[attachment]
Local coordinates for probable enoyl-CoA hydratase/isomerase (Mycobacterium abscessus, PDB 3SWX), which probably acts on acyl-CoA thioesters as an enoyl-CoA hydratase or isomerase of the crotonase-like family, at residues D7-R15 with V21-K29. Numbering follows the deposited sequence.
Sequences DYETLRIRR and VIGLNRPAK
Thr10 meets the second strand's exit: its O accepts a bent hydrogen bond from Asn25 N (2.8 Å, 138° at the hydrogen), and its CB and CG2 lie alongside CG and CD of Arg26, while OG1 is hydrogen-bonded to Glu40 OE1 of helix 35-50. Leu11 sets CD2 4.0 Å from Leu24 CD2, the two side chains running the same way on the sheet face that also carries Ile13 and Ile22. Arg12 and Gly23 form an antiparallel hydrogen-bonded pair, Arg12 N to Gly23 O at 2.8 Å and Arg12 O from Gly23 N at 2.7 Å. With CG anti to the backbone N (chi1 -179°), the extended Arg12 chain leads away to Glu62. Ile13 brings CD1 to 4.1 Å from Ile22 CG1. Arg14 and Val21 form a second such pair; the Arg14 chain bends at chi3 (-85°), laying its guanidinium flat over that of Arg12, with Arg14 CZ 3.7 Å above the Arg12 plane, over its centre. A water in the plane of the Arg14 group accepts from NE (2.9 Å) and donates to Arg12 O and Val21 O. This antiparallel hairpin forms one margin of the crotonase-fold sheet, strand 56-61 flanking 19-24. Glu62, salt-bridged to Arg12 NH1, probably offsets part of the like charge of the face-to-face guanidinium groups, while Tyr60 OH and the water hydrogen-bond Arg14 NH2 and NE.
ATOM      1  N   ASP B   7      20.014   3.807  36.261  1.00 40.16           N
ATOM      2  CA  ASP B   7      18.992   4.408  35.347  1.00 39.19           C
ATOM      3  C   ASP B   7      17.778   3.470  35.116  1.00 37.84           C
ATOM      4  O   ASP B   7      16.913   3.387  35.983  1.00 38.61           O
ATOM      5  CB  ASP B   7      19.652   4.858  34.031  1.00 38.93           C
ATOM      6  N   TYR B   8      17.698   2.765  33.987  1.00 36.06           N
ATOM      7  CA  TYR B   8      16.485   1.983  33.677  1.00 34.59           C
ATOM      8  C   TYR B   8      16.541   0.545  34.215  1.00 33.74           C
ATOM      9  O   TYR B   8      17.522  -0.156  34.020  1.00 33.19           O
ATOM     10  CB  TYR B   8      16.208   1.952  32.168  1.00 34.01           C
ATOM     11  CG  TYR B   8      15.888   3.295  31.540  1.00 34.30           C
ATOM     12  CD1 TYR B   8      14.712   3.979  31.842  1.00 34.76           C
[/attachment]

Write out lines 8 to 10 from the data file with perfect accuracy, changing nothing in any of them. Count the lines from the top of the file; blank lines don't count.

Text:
ATOM      5  CB  ASP B   7      19.652   4.858  34.031  1.00 38.93           C
ATOM      6  N   TYR B   8      17.698   2.765  33.987  1.00 36.06           N
ATOM      7  CA  TYR B   8      16.485   1.983  33.677  1.00 34.59           C